And yeah, it might be surprising to learn that (considering how long I've been playing ...off and on) that I've never done anything like that before; I mean sure, I might have used a random table here and there within a dungeon - but I've never actually rolled up an entire dungeon that way.
Anyway, the first step was to roll up the layout of the dungeon itself - so I opened up photoshop, rolled the dice, and this is what the tables gave me (though I did need to make a few alterations here and there - to make passages line up, make rooms smaller, and so on, just to get it to fit on a single page):
Next, rather than picking a room and then rolling for it's purpose, contents, etc., I instead rolled up a list of purposes (from the 'general dungeon chambers' chart) and then tried to arrange them in a sensible manner (i.e. it makes sense to put the 'cell' next to the 'torture chamber' - and not at the opposite end of the dungeon). So, with that in mind - this is how I assigned them:
1. Entrance Chamber
2. Guard Room
4. Divination Room
6. Dining room
8. Storage Room
10. Training Room
13. Torture Chamber
14. Dressing Room
Then there are a whole bunch of tables for 'chamber contents' as well as 'dungeon dressing' and so on - so once again, in order to try and have things be as cohesive as possible, I rolled up my lists of contents/dressing first ...and then assigned them where they seemed to be the most appropriate.
For example, room 10 ended up being something like this:
Purpose: Training room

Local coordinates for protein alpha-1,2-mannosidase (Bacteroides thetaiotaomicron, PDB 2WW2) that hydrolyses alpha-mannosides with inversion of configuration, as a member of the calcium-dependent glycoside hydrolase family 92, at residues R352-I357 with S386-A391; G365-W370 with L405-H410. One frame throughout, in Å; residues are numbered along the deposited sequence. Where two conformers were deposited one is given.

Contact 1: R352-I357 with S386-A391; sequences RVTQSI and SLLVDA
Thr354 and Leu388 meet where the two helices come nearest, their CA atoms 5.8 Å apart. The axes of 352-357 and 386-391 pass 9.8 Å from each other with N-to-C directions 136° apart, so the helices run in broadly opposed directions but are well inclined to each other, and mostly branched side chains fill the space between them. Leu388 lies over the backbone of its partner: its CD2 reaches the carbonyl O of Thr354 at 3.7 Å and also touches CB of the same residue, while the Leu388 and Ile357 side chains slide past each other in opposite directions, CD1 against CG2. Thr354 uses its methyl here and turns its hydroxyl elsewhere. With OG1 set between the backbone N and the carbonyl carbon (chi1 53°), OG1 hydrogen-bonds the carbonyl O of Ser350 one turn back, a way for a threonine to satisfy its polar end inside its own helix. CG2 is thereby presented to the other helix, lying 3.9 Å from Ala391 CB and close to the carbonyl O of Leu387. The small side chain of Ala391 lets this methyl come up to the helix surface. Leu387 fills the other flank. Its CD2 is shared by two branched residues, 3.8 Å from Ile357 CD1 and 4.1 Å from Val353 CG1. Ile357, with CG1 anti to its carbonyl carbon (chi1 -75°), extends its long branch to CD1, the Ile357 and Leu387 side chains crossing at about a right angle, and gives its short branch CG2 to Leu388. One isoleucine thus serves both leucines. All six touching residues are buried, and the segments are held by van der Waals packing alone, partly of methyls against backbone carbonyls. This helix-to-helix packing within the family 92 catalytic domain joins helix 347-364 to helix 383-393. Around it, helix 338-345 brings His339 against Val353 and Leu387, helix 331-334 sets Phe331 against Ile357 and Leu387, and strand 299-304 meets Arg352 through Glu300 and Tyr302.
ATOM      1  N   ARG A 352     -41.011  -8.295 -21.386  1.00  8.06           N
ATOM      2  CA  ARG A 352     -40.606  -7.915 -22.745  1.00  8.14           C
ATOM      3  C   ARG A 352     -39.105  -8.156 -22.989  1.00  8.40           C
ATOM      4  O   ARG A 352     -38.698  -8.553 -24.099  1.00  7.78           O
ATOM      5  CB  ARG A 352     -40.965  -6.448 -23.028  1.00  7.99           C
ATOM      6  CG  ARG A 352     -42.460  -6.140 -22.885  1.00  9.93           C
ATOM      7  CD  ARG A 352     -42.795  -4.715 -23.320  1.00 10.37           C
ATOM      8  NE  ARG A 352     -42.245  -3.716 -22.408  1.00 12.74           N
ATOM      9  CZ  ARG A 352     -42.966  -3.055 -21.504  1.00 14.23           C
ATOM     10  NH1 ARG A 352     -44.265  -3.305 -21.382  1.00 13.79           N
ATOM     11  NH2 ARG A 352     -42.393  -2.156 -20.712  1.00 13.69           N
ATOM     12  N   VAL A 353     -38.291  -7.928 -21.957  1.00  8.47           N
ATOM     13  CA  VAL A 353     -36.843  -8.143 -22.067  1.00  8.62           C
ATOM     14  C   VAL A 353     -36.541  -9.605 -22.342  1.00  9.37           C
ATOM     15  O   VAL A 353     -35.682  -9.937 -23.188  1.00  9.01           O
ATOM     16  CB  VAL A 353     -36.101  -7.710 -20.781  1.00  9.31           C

State: Ashes, contents mostly burned
Contents: Trick (on the tricks tables I rolled up a suit of talking/spellcasting armour)
Features/Furnishings: Bones & teeth (I actually took two items off my 'features' list for this one ...as I knew I could use multiple 'furnishings' in another room).
So, seeing as how that's all the information I had to work with - this is how I tried to tie it all together:
* * * * *
10. Training Room
- This large domed chamber is supported by four tall columns - each of them blackened as if by fire (fire emanating from the centre of the room).
- Similarly, the floor (especially near the middle of the room) is coated in a layer of ash - at the heart of which stands, what looks like, a practice dummy clad in fine armour.
MAGICAL TRAINING DUMMY
Treat the dummy as Animated Armour except that it has 50hp, is immobile (and thus grants its attackers advantage on their attack rolls), and instead of attacking with its slam attacks - each round it can be heard uttering an incantation (roll on the table below to determine the effect).
Once defeated, a serviceable (though probably in desperate need of repair) set of +1 half-plate armour may be salvaged from it's ruin.
1-3 ...Bolt of fire: +3 ranged attack (as fire bolt but deals 1d8 fire damage)
4-5 ...Cone of fire: DC12 Dex save (as burning hands but deals 1d6 fire damage to those within its cone)
6 ...Blast of fire: DC13 Dex save (as fireball but deals 1d4 fire damage to everyone within a 15ft radius of the dummy, and 1 point to everyone else in the room)
* * * * *
Now I admit that this was one of the more complex rooms, but even so, taking the random elements and tying them all together was a fun little exercise ...one which led me into some unexpected places.
However, I'm not going to pretend that the finished dungeon is a particularly great example of the kind of thing you might expect to find in the latest version of the game (with regard to dungeon ecology and so on) - but I have tried to have it make as much sense as possible ...considering what I had to work with.
Anyway, since finishing this fun little experiment (yeah, my idea of fun is a little weird) I've turned the whole thing into a A5 booklet/zine type thing (again, just for a bit of fun) - and if you want to check it out, I've uploaded it to google drive HERE.
And if you do take a look, let me know if you find any errors (as there's bound to be a few).
As I say, it's not anything special, but it was an interesting little project nonetheless :)